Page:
Lovely Venice, lovely video

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I want to go back.

To Venice.

Ahhh. And to a degree, this Expedia video provides the cheapest, fastest and perhaps the most intensely beautiful way to go. Not that being there is not the best. It is. But few tourist videos surmount the beauty of this one, and the narrator’s voice is almost as sensual as the city itself. Here are some of the many nicknames of Venice: “La Dominante,” “Serenissima,” “Queen of the Adriatic,” “City of Water,” “City of Masks,” “City of Bridges,” “The Floating City,” and “City of Canals.”

Victoria and I visited Venice in 2005. It is the world’s most beautiful city – any doubters? – but as I often as I return to my photographic record, this video shows how many places we failed to see. It shows the range of Venetian beauty, the grand down to the subtle.

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Ahhh!

About David Brussat

For a living, I edit the writing of some of the nation's leading architects, urbanists and design theorists. This blog was begun in 2009 as a feature of the Providence Journal, where I was on the editorial board and wrote a weekly column of architecture criticism for three decades. Architecture Here and There fights the style wars for classical architecture and against modern architecture, no holds barred. My freelance writing and editing on that topic and others addresses issues of design and culture locally and globally. I am a fellow of the Royal Society of the Arts, and a member of the board of the New England chapter of the Institute of Classical Architecture & Art, which bestowed an Arthur Ross Award on me in 2002. I work from Providence, R.I., where I live with my wife Victoria, my son Billy and our cat Gato. If you would like to invest your prose with even more style and clarity, please email me at my consultancy, dbrussat@gmail.com, or call 401.351.0457. Testimonial: "Your work is so wonderful - you now enter my mind and write what I would have written." - Nikos Salingaros, mathematician at the University of Texas, architectural theorist and author of many books.
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2 Responses to Lovely Venice, lovely video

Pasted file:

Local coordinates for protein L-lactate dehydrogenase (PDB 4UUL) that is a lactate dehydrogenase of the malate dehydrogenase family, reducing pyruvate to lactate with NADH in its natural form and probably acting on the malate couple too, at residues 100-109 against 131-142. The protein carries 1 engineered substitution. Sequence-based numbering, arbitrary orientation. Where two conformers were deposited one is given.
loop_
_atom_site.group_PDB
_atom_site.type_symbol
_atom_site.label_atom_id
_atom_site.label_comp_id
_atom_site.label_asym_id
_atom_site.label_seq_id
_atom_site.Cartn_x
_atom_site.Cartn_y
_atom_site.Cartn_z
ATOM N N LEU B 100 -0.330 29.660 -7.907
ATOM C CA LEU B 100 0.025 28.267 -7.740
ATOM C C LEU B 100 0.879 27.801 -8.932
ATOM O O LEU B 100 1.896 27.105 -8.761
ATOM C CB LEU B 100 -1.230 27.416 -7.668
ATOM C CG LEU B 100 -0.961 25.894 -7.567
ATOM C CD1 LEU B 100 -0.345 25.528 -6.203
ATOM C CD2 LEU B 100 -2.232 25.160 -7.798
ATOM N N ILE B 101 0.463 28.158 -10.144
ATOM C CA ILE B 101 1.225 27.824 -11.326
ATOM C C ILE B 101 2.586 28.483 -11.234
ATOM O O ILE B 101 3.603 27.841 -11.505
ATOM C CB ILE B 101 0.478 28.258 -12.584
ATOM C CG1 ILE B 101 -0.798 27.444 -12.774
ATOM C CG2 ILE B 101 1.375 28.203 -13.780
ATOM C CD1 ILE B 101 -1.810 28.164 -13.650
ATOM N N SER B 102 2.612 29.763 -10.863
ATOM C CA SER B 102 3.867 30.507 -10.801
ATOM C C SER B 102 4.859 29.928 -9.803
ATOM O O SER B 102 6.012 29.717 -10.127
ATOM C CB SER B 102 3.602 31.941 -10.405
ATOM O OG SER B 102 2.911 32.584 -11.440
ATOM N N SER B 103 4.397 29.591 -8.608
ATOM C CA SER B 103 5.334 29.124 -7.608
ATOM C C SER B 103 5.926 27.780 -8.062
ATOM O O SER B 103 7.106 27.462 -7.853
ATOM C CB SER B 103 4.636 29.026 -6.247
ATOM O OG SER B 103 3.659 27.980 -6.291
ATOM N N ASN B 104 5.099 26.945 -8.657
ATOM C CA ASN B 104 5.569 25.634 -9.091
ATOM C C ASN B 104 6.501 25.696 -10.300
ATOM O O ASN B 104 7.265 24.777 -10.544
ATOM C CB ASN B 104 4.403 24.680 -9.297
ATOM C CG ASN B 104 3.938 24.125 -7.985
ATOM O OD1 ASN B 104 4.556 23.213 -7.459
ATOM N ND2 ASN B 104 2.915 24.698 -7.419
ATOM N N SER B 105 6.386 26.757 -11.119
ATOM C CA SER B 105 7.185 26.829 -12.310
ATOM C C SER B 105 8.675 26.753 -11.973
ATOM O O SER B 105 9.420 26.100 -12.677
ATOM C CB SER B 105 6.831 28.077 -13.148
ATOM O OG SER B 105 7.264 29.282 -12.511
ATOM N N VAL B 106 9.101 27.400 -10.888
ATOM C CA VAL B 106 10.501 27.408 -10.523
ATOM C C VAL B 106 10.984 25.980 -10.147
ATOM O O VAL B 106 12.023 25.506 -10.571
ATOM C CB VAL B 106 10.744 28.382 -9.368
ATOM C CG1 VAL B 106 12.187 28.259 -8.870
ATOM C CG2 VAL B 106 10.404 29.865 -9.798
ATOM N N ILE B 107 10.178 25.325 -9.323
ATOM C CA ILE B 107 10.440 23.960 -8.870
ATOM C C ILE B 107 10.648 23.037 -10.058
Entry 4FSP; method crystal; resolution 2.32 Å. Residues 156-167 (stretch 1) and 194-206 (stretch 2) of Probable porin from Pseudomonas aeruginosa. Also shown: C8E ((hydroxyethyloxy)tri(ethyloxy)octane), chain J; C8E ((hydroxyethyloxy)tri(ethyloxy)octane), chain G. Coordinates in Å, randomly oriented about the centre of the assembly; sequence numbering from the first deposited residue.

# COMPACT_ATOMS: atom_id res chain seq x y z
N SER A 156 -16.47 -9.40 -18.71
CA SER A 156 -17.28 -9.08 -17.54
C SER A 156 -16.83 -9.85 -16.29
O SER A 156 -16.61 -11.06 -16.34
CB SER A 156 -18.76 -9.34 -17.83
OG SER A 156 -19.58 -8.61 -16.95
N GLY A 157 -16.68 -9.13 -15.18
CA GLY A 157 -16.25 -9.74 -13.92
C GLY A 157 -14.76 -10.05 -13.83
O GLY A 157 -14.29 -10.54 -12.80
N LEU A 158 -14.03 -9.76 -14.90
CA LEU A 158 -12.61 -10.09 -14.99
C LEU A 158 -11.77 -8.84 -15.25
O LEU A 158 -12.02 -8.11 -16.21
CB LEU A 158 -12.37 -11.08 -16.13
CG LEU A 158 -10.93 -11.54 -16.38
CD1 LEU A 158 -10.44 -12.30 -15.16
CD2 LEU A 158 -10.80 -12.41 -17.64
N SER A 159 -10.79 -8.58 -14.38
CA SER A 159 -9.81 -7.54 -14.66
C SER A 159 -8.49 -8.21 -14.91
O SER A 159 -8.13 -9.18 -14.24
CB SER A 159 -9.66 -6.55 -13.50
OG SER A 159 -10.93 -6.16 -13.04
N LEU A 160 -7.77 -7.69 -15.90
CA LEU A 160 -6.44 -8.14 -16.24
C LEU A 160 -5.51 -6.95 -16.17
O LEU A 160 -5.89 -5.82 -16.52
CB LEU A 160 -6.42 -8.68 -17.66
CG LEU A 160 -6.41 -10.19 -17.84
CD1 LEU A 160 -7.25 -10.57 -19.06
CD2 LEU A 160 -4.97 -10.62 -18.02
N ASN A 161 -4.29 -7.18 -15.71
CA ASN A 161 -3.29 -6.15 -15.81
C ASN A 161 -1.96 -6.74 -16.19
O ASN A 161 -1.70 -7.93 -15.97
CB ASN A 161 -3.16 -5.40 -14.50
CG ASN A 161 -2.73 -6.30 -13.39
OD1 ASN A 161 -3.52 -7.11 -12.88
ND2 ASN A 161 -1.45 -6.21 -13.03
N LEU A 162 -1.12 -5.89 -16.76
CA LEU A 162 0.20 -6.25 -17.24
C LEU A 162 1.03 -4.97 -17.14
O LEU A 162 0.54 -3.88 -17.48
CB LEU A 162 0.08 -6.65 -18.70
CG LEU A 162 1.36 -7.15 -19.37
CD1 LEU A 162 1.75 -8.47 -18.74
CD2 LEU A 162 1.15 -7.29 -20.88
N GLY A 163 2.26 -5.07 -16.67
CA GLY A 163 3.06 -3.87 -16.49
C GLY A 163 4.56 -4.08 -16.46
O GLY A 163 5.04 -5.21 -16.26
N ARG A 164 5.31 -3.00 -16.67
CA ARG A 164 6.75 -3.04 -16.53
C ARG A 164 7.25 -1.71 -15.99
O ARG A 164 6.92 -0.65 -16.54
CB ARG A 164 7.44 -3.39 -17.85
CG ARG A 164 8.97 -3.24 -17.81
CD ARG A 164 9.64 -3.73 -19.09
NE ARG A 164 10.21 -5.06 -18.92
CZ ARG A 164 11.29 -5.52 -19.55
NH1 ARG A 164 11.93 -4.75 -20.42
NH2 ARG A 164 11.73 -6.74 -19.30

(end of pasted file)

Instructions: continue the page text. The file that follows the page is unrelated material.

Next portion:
1. leveveg says:

    Don’t forget the pleasures of walking while in Venice!

    ” At the international Walk21 conference this week in Vancouver, British Columbia, an eminent authority on streets boiled the walkability of cities down to the number of street intersections per square mile.

    Venice has 1,725 intersections per square mile. “It’s very complex, it’s very messy, and people walk,” said Allan Jacobs, urban design consultant, former San Francisco planning director, and author of Great Streets.

    Brasilia, near the opposite end of the spectrum, “has 92 intersections, and you don’t walk there,” The Vancouver Sun reported Jacobs as saying. “Irvine, California is the classic automobile city. It has just 15 intersections, the lowest I’ve ever counted.”

    Other places that are good for pedestrians, Jacobs said, include the Market Street area of San Francisco (300 intersections per square mile), Tokyo (988), Savannah, Georgia (538), Portland, Oregon (341), and Paris (281).

    The most complex and messy stret patterns provide the most walkable and enjoyable experiences for both visitors and residents, according to Jacobs.”

    – ‘Messy’ street patterns boost walking

    Like

  2. Steve says:

    Indeed…the world’s most beautiful and incredible city. Venice.

    Like

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